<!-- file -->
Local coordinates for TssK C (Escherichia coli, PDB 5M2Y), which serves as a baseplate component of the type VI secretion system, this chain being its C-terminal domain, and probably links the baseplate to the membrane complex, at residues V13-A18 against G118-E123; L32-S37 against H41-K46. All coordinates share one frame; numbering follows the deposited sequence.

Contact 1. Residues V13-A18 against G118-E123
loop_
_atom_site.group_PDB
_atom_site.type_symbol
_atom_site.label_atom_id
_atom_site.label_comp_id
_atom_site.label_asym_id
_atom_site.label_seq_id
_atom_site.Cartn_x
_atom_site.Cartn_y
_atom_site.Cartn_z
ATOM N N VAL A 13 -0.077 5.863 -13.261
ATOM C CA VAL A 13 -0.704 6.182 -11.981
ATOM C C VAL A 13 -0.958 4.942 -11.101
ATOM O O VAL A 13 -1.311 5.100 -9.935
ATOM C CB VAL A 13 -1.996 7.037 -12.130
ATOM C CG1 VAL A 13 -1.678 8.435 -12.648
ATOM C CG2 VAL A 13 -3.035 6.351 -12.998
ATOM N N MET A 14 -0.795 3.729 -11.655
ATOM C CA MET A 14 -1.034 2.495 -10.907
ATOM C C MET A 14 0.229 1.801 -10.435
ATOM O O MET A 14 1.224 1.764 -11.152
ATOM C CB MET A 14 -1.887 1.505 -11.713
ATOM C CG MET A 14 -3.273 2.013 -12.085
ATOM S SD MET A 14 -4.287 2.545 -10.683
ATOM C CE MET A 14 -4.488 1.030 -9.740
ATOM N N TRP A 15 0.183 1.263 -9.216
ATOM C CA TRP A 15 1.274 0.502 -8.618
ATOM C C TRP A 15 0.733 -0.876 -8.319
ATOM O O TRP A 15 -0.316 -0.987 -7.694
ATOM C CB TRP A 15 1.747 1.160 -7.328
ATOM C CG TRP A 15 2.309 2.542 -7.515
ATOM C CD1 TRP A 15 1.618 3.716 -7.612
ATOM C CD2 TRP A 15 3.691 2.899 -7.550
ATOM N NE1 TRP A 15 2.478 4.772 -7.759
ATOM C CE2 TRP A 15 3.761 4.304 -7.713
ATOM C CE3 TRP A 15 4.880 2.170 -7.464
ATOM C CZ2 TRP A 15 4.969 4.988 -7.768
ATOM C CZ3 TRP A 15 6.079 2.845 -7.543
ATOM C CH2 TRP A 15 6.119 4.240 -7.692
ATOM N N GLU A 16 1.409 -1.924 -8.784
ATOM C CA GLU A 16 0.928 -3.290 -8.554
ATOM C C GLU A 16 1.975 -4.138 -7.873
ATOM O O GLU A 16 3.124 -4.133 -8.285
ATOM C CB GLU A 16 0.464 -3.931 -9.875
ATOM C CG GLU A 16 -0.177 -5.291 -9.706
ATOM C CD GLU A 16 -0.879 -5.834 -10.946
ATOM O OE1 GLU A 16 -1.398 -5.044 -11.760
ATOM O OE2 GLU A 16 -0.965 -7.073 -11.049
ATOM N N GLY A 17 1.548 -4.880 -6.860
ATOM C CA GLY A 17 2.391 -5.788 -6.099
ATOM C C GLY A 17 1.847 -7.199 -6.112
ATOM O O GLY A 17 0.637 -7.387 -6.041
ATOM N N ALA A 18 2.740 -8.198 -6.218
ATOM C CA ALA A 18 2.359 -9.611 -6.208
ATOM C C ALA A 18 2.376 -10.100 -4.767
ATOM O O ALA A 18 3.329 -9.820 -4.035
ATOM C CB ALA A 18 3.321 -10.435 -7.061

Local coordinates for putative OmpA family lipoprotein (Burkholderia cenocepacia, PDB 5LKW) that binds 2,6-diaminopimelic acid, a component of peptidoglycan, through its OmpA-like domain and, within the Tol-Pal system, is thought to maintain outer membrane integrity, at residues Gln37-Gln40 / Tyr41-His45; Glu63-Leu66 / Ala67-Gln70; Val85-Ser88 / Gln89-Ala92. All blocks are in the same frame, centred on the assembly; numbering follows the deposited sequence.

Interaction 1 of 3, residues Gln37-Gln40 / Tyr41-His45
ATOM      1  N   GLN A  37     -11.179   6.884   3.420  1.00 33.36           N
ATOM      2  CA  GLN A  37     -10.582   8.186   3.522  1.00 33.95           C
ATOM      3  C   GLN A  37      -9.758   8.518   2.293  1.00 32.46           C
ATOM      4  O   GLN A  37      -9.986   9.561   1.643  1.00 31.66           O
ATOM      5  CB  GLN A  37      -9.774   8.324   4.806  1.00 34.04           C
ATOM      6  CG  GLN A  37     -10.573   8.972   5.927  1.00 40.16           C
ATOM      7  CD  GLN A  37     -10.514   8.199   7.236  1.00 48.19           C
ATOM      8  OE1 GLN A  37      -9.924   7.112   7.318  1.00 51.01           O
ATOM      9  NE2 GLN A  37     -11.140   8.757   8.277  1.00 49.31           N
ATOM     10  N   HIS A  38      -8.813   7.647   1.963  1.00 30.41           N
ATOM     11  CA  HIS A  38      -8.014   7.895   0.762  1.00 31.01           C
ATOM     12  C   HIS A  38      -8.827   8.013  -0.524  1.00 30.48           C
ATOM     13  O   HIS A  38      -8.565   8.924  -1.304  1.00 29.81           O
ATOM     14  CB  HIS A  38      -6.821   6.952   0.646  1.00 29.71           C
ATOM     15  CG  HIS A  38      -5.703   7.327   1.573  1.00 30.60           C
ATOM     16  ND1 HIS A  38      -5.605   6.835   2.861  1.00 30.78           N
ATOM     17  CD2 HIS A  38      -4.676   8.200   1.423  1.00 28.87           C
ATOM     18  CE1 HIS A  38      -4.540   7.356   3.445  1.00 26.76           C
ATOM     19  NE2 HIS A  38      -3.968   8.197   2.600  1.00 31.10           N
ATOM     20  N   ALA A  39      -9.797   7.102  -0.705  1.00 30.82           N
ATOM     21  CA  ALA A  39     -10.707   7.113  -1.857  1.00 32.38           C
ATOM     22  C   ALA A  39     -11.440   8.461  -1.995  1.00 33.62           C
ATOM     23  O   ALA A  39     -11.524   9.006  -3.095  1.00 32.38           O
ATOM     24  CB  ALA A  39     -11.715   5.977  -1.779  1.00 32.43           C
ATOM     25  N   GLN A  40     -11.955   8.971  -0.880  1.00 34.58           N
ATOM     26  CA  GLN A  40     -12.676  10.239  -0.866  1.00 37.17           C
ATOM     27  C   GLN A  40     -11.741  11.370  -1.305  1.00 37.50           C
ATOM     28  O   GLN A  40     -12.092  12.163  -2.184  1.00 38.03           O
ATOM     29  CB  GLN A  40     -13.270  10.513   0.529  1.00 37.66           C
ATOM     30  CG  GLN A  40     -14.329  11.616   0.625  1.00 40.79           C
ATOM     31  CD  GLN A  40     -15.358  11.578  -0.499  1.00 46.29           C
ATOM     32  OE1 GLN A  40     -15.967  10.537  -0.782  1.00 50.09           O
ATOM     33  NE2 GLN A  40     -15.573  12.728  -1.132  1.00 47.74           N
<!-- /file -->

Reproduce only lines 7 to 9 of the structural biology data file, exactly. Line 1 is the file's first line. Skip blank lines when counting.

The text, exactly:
_atom_site.label_comp_id
_atom_site.label_asym_id
_atom_site.label_seq_id